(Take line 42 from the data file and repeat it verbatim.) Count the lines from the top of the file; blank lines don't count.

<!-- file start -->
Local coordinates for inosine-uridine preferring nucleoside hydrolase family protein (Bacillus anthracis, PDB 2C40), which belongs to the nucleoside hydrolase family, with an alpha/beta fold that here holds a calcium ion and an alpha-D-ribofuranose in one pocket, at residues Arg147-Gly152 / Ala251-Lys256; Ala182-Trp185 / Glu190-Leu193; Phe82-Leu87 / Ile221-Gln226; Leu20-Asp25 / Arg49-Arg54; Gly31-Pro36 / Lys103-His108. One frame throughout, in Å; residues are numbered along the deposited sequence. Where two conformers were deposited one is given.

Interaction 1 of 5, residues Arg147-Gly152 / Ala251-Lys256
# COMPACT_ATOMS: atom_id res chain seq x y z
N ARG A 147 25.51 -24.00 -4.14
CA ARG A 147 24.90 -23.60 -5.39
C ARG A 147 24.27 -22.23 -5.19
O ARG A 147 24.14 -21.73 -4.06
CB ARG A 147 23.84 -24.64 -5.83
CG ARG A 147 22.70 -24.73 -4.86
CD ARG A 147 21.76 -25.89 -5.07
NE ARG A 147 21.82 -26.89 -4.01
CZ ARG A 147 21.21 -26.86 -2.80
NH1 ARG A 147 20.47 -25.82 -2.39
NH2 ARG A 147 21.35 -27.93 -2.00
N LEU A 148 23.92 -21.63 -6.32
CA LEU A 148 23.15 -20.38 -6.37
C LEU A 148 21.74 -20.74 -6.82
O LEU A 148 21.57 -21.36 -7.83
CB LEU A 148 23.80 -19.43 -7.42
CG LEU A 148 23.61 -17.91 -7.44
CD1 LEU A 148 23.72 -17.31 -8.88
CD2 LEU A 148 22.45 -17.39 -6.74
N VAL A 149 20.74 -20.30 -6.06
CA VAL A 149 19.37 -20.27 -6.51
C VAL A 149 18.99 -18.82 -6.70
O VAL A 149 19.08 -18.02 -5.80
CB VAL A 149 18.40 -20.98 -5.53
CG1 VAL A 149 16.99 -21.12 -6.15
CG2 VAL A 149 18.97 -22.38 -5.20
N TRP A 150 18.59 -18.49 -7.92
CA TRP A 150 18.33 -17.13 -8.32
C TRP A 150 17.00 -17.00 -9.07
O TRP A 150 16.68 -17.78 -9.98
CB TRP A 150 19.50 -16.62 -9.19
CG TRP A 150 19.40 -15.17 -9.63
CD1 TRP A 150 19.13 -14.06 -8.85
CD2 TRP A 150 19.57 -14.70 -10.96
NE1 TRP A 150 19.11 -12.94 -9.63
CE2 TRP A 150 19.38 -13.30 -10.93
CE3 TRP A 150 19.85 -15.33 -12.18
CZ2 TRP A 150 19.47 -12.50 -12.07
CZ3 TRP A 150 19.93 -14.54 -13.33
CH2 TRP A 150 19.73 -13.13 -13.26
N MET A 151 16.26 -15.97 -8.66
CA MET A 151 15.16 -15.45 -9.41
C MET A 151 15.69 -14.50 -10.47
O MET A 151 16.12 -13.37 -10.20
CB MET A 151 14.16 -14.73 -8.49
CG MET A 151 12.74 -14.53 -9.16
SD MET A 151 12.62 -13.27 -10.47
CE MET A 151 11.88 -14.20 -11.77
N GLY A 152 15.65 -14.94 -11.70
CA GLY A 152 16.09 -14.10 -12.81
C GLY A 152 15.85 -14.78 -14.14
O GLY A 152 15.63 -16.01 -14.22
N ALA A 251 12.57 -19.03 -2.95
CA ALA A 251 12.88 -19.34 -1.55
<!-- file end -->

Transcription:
CZ3 TRP A 150 19.93 -14.54 -13.33